Medical sprayer kills all HAI bacteria, study finds

After a team of engineers and physicians created a device that diffuses potent disinfectants into the air, the device effectively eliminated 100 percent of bacteria that often cause hospital-acquired infections, the research team reports in Applied Microbiology and Biotechnology.

Researchers constructed the device using smartphone parts that make acoustic waves.

They used the smartphone components to create sound waves at high frequencies, making fluid capillary waves that emit droplets and generate mist — a process called atomization.

The phone components use Lithium Niobate, which produces more energy-efficient and reliable ultrasonic vibrations, allowing the device to atomize the most viscous fluids into a fine mist that can drift in the air for over an hour.

The team used the device to atomize disinfectants onto contaminated environmental surfaces, showing it could effectively get rid of HAI-causing bacteria. The device works on disinfectants that have never been atomized, including Triethylene glycol.

"This device will make it much easier to keep hospital rooms clean," said corresponding author Monika Kumaraswamy, MD, physician scientist at UC San Diego.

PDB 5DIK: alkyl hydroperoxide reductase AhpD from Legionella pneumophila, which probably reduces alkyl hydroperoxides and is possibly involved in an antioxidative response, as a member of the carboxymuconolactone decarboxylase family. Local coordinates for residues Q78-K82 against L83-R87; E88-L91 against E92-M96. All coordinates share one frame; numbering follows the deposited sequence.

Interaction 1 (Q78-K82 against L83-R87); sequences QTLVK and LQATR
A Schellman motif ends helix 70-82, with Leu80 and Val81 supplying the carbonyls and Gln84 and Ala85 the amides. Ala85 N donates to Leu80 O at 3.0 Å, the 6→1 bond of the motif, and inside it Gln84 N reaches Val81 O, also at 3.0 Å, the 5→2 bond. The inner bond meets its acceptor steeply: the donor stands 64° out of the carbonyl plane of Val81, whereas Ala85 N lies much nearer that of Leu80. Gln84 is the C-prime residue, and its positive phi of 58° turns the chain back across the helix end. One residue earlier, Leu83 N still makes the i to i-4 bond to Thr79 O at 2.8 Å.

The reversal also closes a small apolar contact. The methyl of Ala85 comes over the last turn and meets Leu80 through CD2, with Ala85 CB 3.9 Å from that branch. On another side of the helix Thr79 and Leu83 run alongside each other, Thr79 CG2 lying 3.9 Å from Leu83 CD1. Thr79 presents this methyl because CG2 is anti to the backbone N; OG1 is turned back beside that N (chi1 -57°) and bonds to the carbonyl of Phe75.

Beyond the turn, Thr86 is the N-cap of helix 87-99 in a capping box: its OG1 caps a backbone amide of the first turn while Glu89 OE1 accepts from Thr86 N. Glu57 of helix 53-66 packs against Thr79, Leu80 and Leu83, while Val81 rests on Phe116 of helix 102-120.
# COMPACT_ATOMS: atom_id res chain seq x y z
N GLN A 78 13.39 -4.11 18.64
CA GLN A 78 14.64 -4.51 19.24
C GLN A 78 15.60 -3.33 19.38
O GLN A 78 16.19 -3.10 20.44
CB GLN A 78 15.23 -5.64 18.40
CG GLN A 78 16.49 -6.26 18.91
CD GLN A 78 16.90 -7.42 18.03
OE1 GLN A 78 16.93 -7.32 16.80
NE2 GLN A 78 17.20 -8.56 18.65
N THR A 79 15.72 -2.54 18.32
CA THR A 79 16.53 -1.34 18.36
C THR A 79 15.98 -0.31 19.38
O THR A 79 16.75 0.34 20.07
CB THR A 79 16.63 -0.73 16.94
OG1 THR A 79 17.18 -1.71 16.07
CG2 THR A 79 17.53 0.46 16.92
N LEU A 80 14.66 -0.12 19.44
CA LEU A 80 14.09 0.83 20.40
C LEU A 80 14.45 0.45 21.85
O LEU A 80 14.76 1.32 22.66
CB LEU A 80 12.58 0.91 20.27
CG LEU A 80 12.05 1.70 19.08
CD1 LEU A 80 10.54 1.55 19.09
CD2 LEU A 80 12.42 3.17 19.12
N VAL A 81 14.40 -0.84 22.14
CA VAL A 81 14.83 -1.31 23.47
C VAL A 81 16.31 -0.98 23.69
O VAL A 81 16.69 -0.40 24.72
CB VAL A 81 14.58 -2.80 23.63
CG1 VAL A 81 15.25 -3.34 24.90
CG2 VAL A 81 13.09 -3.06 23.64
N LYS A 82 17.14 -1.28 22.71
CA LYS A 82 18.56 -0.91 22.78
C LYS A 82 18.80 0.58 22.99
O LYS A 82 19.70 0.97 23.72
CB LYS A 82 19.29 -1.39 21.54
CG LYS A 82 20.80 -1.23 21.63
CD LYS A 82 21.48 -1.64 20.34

The technology could be harnessed to deliver a new class of medicines to patients through inhalers, the research team said. "Our goal is to make injectable treatments inhalable," said paper author James Friend, professor of mechanical engineering at UC San Diego.

Researchers are working on an updated prototype to use in hospitals, and the device could also be used in airports and public transportation vehicles during flu season.

More articles on clinical leadership and infection control:
Phased approach encourages adoption of antibiotic stewardship efforts
Bacterial contamination of 6 frequently touched hospital objects
Rat lungworm infection found in 8 states, CDC warns

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